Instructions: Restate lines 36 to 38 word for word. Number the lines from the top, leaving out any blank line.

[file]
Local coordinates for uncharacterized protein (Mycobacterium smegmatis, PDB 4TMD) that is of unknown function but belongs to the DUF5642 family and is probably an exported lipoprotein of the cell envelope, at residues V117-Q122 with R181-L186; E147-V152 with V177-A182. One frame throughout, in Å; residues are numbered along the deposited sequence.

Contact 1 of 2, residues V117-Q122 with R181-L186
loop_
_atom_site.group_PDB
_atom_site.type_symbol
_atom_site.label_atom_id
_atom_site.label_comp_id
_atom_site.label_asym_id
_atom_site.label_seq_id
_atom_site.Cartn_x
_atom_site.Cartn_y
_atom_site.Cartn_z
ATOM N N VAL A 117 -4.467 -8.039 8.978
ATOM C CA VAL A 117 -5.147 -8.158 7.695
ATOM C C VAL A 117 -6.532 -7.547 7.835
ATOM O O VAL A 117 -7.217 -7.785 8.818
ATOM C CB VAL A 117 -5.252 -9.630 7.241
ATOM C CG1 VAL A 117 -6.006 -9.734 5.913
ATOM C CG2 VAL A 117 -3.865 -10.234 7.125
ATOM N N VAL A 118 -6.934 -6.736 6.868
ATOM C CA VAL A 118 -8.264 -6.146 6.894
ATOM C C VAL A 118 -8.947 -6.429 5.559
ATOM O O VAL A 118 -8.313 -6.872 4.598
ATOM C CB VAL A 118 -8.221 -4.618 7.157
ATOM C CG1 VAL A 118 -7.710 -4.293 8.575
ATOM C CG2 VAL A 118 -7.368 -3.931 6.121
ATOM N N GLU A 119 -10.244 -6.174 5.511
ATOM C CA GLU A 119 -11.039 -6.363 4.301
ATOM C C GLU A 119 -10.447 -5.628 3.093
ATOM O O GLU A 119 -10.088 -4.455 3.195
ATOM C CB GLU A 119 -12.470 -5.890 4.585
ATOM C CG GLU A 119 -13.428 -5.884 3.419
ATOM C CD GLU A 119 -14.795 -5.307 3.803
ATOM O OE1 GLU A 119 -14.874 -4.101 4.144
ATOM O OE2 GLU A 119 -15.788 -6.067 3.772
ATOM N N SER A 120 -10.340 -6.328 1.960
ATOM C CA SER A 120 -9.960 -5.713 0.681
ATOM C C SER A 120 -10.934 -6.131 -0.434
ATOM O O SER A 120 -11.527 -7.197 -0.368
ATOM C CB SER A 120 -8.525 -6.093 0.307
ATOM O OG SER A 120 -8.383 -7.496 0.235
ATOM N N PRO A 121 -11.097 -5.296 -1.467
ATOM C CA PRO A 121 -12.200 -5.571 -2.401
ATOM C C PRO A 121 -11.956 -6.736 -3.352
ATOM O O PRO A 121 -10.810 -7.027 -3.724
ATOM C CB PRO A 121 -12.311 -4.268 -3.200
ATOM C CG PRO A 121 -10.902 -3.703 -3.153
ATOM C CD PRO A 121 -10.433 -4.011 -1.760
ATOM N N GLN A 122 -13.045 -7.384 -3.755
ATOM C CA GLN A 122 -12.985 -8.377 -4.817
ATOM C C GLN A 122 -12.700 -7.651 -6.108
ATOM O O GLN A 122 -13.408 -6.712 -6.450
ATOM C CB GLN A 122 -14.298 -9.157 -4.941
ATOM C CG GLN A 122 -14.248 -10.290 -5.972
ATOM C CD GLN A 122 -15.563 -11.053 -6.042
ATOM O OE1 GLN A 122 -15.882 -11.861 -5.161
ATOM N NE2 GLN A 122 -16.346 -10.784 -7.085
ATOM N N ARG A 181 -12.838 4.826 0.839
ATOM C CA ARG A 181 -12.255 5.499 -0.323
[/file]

ATOM N N SER A 120 -10.340 -6.328 1.960
ATOM C CA SER A 120 -9.960 -5.713 0.681
ATOM C C SER A 120 -10.934 -6.131 -0.434